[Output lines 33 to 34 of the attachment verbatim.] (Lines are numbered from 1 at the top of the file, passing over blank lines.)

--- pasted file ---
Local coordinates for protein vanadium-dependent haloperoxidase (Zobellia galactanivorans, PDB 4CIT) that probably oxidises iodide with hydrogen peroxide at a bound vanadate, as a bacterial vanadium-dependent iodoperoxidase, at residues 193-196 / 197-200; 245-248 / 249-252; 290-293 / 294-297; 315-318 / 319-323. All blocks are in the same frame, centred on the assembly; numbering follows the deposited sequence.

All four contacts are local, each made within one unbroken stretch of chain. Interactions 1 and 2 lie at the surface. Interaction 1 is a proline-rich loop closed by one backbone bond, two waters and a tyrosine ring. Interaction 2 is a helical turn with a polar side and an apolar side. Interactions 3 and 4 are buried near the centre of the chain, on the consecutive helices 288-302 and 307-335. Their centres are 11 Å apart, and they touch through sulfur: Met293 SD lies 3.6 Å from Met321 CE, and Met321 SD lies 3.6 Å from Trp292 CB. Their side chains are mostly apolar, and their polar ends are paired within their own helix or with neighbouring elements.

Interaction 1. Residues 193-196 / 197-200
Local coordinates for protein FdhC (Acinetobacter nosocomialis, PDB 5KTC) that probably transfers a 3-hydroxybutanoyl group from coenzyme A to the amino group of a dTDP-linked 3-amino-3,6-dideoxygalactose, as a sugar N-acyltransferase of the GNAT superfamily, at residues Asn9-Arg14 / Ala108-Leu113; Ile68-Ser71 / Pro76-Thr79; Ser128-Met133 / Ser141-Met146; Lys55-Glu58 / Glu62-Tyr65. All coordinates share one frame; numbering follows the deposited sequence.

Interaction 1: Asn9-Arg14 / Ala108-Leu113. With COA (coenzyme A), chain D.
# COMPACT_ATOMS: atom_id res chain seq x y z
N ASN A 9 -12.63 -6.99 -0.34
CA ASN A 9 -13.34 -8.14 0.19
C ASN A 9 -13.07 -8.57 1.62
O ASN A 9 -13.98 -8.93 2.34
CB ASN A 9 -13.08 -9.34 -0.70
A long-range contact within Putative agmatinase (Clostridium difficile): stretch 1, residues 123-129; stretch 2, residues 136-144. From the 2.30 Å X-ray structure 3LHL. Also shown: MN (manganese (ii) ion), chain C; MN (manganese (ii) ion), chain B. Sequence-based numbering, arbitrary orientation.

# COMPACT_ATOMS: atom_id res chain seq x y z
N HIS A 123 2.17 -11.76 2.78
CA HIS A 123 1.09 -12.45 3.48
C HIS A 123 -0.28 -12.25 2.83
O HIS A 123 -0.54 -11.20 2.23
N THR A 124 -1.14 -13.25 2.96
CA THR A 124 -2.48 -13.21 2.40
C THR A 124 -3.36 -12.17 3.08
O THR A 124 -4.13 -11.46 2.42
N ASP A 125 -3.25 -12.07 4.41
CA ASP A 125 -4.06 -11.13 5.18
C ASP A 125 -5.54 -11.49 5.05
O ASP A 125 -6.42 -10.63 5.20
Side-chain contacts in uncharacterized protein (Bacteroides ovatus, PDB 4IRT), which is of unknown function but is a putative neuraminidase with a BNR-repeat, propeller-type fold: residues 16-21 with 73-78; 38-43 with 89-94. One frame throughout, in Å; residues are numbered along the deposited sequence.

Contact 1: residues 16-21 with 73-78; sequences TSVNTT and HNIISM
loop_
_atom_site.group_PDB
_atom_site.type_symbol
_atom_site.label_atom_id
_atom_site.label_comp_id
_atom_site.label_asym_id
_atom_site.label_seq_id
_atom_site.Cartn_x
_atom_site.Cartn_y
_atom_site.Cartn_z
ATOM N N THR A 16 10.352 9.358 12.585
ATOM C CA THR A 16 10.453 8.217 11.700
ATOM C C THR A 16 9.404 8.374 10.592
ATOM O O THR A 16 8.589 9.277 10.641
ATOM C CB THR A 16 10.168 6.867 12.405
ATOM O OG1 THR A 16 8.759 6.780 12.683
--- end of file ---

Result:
_atom_site.label_asym_id
_atom_site.label_seq_id